This is the kind of interesting read that can make you dream of switching fields. Both the title and subtitle are misleading, it’s about much more than earthquake storms (a series of large quakes that strike the same fault close together in time), or even the San Andreas Fault, famous for being that volatile line that runs from the California redwoods to its southern deserts.
Although it does focus on ground shaking in California, it’s also a compendium of earthquake lore that describes quakes in Turkey, Italy, and other places. One intriguing section describes how recent research confirms that the famous Delphi of Greek mythology was a site of earthquakes. The priestesses there supposedly sat before a crack in the earth and made prophecies. Scientists have found that the earth nearby released ethylene, a gas that is now known to cause trances.
The book begins with the narrative of a young San Franciscan mechanic who took a daily swim in the ocean. One morning he walked to the beach as always and after being whacked repeatedly by waves, then thrown upon the
sand, tried to stand up and could not. A long shaking ensued and he realized he was experiencing a major quake. When he could move his legs again, he ran over the sand which turned phosphorescent as he touched it. This was of course the great SF earthquake of 1906.
What I particularly liked about the book was how it incorporated biographies and the working habits of many Californian geological pioneers. It begins with California’s first state geologist, Josiah Dwight Whitney, whose father wanted him to study law, but he resisted and studied earth science instead.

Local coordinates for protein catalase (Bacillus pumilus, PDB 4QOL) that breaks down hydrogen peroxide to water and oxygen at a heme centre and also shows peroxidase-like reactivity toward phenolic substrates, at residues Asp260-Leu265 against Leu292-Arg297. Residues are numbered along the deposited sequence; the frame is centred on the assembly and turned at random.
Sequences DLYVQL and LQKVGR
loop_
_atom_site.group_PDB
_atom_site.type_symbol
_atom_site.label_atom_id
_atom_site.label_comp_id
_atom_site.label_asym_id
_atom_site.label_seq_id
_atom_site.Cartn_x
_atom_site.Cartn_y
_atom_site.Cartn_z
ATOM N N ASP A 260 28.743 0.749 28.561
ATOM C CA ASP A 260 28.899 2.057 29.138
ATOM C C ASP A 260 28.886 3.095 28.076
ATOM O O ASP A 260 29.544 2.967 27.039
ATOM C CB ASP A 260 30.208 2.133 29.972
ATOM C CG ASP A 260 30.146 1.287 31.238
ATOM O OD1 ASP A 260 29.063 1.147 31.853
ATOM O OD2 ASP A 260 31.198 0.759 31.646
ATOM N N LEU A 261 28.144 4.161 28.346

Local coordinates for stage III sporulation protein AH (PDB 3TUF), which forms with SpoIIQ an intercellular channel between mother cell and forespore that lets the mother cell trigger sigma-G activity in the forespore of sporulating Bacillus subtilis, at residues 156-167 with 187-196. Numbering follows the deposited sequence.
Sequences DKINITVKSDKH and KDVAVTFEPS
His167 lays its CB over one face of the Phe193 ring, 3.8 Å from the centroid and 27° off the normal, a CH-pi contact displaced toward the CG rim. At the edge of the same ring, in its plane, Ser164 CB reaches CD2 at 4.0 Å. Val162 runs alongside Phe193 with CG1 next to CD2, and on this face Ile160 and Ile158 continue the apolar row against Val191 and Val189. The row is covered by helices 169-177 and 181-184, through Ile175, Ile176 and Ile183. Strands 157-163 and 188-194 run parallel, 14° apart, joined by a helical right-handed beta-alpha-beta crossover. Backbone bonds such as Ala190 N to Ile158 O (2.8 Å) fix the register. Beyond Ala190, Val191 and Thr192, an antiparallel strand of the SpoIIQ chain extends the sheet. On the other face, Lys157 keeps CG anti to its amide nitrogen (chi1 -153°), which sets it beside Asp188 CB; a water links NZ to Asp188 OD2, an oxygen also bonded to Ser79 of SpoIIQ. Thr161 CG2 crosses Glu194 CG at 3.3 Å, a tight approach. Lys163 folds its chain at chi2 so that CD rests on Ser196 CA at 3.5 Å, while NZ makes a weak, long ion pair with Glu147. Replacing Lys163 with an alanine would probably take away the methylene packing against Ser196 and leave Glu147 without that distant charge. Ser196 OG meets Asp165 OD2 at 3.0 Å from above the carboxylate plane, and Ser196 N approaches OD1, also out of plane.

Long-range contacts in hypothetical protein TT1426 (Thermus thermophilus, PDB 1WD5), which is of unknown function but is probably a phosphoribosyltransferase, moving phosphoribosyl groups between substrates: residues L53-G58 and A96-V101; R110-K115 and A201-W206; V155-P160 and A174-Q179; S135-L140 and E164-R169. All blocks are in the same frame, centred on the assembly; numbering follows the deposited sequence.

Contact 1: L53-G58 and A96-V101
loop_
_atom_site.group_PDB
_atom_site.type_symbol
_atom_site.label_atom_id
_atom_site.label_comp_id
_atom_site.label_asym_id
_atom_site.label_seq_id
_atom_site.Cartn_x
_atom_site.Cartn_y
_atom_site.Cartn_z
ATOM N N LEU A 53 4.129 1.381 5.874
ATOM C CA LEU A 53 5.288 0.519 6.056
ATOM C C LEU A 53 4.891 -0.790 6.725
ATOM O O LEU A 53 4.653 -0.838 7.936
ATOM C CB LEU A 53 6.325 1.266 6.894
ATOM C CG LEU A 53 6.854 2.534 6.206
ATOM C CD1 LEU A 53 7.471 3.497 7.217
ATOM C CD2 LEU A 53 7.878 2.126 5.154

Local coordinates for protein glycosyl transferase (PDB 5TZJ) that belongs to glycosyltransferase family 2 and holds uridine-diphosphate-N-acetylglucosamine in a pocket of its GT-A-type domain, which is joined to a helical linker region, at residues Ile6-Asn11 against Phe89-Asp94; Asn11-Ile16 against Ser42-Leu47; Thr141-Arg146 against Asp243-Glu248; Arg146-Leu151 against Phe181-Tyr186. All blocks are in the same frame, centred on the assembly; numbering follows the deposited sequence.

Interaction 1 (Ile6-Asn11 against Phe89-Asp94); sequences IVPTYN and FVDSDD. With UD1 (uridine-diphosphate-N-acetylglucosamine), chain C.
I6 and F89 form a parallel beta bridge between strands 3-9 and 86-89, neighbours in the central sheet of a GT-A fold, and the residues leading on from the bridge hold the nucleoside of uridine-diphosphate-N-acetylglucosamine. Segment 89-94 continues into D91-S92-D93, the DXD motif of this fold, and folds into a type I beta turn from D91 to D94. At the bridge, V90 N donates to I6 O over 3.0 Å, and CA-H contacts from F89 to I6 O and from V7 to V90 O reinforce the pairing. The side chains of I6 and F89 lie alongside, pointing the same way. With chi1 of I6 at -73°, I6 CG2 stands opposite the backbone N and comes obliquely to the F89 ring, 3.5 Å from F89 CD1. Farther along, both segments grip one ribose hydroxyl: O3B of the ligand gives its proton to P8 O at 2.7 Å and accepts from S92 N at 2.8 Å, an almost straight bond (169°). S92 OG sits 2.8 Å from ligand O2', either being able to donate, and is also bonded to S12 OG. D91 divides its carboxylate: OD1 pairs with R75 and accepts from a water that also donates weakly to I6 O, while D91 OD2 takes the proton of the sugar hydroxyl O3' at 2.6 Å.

The state hired him to survey mineral deposits. After he arrived, several legislators urged him to tell them immediately where new mineral sightings were located. He said that he could not; he would publish them all at once and give everyone in the state an equal chance to mine them. This did not sit well with the officials.
Then after leaving his Eastern suits behind, donning denim and flannel, he tramped and rode a horse cart through the state. His first report was on paleontology, totally freaking the officials out—the last thing they wanted to discover was ancient reptiles. His pay and expenses was docked by half. His second report listed every active mine in the state, but did not include any new ones. The officials now lowered his pay to zero. His work is now considered “a masterpiece, exquisitely written.”
Another geologist Grove Karl Gilbert was also imported from the east coast. When he took the train out West, he noticed how different the western mountain ranges were from the eastern ones. He called them “Basins and Ranges,” a term still used to day. When he stared at the ranges he noticed that they were tilted at an angle. This leaning inspired him to believe that the earth had been uplifted and stretched. Previous to Gilbert’s work, many believed that earthquakes were caused by chemical explosions under the earth.
Dvorak also introduced me to the science of paleoseismology which is fairly new--from the late 1960s. A young geology student named Kerry Sieh got curious about the last major quake before the ’06 San Franciscan one. Against his professor’s wishes he started biking and walking a 200 mile stretch of the San Andrea; he was looking for geological evidence of the 1857 quake about which little was known. Eventually, he found a spot where a creek poured off the San Gabriel Mountains into the Mojave. Here at a 30 foot erosion trench, with a simple shovel, he dug. Two feet below the surface, he found a broad warp in the ground. Later he used a backhoe and a bulldozer, and discovered by way of carbon dating the site of the 1857 earthquake and one of the 1812 earthquake (that struck Capistrano, the place of sparrows) and one that occurred in 1500. He found another one that dated back to 730 A.D.
Predictions: Will there be another big earthquake in California? Yes. And this is when the storms of the title come into play. It may be a major quake on the San Andreas or it may be a whole series of them. In any case, Californians should get ready.